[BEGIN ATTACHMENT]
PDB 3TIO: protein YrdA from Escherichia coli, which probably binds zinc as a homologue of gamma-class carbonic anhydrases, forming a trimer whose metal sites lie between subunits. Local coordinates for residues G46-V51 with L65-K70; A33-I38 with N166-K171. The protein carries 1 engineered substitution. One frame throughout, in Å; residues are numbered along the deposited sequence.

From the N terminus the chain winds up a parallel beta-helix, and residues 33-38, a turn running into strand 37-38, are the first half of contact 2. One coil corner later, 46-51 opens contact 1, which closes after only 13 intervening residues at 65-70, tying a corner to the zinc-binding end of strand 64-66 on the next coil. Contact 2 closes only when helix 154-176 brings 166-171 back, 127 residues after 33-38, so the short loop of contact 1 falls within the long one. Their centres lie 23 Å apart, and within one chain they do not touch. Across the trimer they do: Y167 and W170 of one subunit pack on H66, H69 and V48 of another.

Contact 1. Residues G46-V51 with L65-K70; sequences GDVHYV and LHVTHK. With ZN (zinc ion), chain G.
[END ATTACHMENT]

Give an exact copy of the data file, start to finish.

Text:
PDB 3TIO: protein YrdA from Escherichia coli, which probably binds zinc as a homologue of gamma-class carbonic anhydrases, forming a trimer whose metal sites lie between subunits. Local coordinates for residues G46-V51 with L65-K70; A33-I38 with N166-K171. The protein carries 1 engineered substitution. One frame throughout, in Å; residues are numbered along the deposited sequence.

From the N terminus the chain winds up a parallel beta-helix, and residues 33-38, a turn running into strand 37-38, are the first half of contact 2. One coil corner later, 46-51 opens contact 1, which closes after only 13 intervening residues at 65-70, tying a corner to the zinc-binding end of strand 64-66 on the next coil. Contact 2 closes only when helix 154-176 brings 166-171 back, 127 residues after 33-38, so the short loop of contact 1 falls within the long one. Their centres lie 23 Å apart, and within one chain they do not touch. Across the trimer they do: Y167 and W170 of one subunit pack on H66, H69 and V48 of another.

Contact 1. Residues G46-V51 with L65-K70; sequences GDVHYV and LHVTHK. With ZN (zinc ion), chain G.